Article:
Mask-shaming might seem relatively harmless in the grand scheme of things, but it can be jarring and intensify the feelings of helplessness we’re all collectively feeling because of the pandemic. “What was initial isolation due to quarantining at home has now transitioned to isolation in public,” Dr. O’Neill says. This is especially true if mask-wearers are a minority where you’re living. “Being one of very few wearing a mask may result in a number of strong negative emotions, such as anxiety, anger, and/or depression,” she adds.

Questioning your own actions (like I did after my Target experience) is also a normal response to these judgments. “If the vast majority of your community is not wearing a mask, it is easy to begin second-guessing your choices and becoming concerned with thoughts that you are overreacting,” Dr. O'Neill says. In that case, it’s essential to bring yourself back to the trusted information that led you to wear a mask in the first place—both for your mental and physical health. “It is important to remind yourself of why you are following guidelines and taking precautions. Keep those reasons in mind when you begin to experience doubt or have a desire to conform,” she says.

How to deal with mask-shaming:

Agreeability is probably your best option here. "Go ahead and agree with the attacker. [Say], ‘Yes, I’m going to wear a mask,’” Dr. Bea says. “If we agree with our attacker in that moment, it’s hard for them to keep throwing stones—it kind of puts an end to the argument." If the person doesn't relent, your best option is still to remove yourself from the situation.

After that, there are steps you can take—in addition to reassuring yourself about your own motivations—to gain confidence in your own decision to wear a mask. Dr. Bea has a fairly simple suggestion: Talk to other people who have made the same choice. “Gain some social support,” he suggests. Surrounding yourself with people who have chosen to prioritize their health by keeping a mask handy when they head out in public can reaffirm the facts you know about COVID-19. “Speak with like-minded individuals," Dr. Bea says. "That can endorse your values, your concern for others.”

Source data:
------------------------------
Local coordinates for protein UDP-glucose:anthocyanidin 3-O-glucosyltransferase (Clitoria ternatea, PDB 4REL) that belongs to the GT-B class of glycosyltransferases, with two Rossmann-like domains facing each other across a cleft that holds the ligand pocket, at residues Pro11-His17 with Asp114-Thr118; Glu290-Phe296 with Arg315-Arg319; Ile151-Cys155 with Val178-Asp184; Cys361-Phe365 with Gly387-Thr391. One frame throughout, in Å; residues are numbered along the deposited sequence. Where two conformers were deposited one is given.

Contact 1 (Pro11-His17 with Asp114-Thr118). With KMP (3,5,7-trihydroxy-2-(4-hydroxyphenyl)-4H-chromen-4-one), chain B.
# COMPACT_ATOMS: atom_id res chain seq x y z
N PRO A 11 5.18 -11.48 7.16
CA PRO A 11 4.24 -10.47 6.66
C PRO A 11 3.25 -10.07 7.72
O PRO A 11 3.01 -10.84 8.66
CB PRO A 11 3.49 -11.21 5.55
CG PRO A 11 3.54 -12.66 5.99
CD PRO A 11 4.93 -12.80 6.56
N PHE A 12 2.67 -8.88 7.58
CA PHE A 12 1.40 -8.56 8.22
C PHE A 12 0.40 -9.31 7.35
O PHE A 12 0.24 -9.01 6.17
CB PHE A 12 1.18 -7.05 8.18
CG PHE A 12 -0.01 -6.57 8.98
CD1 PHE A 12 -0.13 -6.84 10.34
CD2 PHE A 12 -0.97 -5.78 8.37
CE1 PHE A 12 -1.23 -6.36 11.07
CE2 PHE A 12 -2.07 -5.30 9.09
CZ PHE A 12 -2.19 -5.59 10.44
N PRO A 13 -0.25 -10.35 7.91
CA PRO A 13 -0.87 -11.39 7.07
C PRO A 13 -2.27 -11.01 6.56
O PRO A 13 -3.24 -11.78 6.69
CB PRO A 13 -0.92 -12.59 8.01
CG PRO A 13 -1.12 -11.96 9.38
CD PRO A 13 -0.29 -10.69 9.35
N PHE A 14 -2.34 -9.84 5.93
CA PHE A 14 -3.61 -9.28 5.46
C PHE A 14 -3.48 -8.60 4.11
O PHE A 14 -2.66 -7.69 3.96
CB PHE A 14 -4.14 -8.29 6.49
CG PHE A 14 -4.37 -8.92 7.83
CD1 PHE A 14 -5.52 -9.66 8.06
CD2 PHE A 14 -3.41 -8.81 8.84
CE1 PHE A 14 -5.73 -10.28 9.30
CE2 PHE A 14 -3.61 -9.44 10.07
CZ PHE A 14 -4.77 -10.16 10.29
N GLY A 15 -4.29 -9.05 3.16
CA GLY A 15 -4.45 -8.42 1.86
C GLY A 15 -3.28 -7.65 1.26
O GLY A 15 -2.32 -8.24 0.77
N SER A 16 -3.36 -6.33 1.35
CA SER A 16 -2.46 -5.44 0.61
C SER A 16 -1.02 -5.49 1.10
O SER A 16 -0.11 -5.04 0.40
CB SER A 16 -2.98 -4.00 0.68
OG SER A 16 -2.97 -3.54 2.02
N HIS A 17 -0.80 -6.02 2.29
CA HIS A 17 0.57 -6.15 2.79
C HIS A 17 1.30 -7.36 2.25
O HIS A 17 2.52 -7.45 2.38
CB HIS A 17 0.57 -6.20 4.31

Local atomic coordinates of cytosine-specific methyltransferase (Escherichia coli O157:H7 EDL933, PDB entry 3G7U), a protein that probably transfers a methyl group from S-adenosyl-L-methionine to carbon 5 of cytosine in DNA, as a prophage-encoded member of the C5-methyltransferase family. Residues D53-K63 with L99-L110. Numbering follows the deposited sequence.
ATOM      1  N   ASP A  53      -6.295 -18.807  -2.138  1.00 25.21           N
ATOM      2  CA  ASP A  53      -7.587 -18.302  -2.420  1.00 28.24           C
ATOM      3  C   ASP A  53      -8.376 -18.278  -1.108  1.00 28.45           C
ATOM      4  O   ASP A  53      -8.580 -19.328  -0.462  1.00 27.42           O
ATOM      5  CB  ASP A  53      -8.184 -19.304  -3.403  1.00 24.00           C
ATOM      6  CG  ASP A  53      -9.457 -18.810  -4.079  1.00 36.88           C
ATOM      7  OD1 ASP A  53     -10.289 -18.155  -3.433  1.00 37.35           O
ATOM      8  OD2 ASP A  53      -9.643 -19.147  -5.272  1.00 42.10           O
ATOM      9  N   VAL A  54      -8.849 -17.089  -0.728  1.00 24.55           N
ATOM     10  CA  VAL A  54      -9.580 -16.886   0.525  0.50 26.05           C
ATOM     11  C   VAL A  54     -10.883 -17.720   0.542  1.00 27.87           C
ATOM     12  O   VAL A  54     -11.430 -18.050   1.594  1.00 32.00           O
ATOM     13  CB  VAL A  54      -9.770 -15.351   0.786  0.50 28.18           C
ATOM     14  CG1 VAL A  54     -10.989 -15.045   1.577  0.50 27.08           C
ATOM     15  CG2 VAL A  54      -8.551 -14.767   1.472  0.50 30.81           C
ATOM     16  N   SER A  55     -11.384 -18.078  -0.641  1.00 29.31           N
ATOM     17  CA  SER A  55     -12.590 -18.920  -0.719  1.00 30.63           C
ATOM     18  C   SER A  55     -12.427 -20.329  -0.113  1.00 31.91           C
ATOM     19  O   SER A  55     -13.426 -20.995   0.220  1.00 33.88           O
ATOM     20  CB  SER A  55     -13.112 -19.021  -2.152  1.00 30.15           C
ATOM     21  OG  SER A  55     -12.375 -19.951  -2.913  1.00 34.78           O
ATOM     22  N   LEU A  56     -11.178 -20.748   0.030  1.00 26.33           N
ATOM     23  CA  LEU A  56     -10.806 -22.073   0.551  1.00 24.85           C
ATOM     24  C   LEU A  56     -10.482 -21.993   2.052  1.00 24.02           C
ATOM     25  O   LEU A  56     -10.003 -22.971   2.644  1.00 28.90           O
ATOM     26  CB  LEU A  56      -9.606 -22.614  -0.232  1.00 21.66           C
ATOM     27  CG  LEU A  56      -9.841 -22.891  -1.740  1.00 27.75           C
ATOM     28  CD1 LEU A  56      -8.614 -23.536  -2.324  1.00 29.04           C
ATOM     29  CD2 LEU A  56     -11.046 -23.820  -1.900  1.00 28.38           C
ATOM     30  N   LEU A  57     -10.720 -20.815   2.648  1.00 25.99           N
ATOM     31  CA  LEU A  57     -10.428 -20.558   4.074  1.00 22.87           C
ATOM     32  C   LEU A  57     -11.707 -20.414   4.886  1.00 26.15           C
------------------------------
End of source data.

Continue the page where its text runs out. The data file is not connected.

Lastly, Dr. O’Neill recommends reminding yourself of what you can (and can't) control. If you are one of the few people in your circle wearing a mask, you might start to worry about how those around you are increasing your chances of contracting COVID. But since you can’t control those around you, your best bet is to consider all the ways you can minimize your risk yourself. “Since we can’t control others’ actions, there may be thoughts of hopelessness, helplessness, and depression due to the lack of power within a situation,” she explains. “To manage the natural emotions associated with being around others not following guidelines, prioritize what is in your control. For example, get groceries delivered and run errands at less popular times during the day.”

While I've definitely been discouraged by the lack of mask wearing I've noticed in my community, it hasn't changed my decision to wear a mask every time I leave my house. I had to do what Dr. O'Neill recommended anyone who's been mask shamed do: remind myself of why I've made the choices I've made, and reaffirm my own decisions. I've heard too many doctors explain how quickly this potentially-fatal coronavirus spreads when people don't wear masks to stop wearing one—so I'll keep covering my face to protect myself and others, regardless of how mask-shamers feel about it.

The information in this story is accurate as of press time. However, as the situation surrounding COVID-19 continues to evolve, it's possible that some data have changed since publication. While Health is trying to keep our stories as up-to-date as possible, we also encourage readers to stay informed on news and recommendations for their own communities by using the CDCWHO, and their local public health department as resources.